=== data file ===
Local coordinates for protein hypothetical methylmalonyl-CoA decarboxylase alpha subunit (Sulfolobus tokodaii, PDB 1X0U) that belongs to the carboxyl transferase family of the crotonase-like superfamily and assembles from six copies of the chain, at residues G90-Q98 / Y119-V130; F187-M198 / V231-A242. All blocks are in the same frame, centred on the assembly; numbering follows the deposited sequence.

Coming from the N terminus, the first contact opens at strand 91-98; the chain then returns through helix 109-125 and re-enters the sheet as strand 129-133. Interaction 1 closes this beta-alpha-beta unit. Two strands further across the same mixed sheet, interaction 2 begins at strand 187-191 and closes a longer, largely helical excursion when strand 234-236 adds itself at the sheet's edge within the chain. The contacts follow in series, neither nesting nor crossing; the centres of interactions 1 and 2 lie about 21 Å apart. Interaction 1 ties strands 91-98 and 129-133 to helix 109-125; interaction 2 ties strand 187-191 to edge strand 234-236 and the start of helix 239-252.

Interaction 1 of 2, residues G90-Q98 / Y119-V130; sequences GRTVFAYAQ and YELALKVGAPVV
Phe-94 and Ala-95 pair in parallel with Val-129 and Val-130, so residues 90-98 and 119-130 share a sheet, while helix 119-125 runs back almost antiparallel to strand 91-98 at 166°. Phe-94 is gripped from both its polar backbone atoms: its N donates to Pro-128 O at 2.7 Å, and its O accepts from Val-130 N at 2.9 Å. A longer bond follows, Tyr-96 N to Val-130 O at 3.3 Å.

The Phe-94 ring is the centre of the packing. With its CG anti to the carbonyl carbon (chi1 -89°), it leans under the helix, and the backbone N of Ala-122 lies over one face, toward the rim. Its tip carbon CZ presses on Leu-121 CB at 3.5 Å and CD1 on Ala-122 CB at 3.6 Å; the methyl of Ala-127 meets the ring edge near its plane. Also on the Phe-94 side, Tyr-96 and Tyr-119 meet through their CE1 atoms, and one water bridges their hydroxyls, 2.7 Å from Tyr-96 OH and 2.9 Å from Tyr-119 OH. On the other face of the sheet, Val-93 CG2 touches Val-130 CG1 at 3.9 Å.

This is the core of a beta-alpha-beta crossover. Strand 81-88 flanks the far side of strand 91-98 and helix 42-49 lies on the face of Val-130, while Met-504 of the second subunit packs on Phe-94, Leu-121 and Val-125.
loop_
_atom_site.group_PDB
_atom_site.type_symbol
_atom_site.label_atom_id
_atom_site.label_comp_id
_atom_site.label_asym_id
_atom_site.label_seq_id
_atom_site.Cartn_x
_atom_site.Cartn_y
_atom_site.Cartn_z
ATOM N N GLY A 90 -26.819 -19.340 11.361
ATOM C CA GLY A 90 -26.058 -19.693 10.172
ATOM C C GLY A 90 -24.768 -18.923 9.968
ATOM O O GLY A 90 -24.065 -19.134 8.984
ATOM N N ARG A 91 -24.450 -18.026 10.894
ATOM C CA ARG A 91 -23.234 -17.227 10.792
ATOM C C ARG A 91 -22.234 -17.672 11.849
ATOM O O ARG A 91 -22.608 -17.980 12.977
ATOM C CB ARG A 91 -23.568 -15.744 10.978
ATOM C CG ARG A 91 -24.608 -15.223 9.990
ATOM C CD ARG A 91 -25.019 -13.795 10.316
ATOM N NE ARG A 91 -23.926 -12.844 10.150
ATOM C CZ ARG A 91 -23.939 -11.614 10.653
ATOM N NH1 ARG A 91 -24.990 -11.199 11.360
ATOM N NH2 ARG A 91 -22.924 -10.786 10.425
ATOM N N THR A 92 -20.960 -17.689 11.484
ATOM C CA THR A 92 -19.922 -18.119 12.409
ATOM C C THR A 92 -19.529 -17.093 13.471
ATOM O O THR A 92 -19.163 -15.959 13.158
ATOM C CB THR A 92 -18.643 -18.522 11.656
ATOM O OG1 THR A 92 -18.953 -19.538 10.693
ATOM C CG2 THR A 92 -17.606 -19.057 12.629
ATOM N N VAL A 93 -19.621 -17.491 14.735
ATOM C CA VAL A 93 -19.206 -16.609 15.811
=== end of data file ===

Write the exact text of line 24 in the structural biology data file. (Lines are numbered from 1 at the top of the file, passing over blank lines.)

ATOM O O ARG A 91 -22.608 -17.980 12.977